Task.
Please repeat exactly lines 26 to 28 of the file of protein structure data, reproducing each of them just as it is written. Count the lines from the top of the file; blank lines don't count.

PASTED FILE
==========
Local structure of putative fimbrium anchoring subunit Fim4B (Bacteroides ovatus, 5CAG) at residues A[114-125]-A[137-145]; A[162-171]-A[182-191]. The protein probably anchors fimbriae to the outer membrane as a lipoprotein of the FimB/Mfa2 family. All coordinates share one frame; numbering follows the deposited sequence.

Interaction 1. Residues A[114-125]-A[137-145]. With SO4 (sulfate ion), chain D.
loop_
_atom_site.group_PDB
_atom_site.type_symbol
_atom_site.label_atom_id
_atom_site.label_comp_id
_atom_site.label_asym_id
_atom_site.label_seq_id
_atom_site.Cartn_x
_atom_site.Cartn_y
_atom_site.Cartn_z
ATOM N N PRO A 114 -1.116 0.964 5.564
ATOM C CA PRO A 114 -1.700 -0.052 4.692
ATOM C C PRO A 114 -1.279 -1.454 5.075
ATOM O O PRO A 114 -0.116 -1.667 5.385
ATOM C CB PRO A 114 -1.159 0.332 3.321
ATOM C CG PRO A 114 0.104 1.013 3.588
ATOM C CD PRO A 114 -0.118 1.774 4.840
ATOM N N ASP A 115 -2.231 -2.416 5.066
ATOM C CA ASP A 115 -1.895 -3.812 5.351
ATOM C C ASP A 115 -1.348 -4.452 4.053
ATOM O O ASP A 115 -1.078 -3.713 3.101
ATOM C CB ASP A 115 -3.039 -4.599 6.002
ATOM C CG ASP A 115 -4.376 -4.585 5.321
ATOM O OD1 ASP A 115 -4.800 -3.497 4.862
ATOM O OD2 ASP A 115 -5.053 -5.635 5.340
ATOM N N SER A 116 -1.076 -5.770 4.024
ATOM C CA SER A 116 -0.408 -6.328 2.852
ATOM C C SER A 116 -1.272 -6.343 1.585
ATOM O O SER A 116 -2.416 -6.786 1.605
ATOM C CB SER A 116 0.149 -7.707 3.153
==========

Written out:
ATOM O OD1 ASP A 115 -4.800 -3.497 4.862
ATOM O OD2 ASP A 115 -5.053 -5.635 5.340
ATOM N N SER A 116 -1.076 -5.770 4.024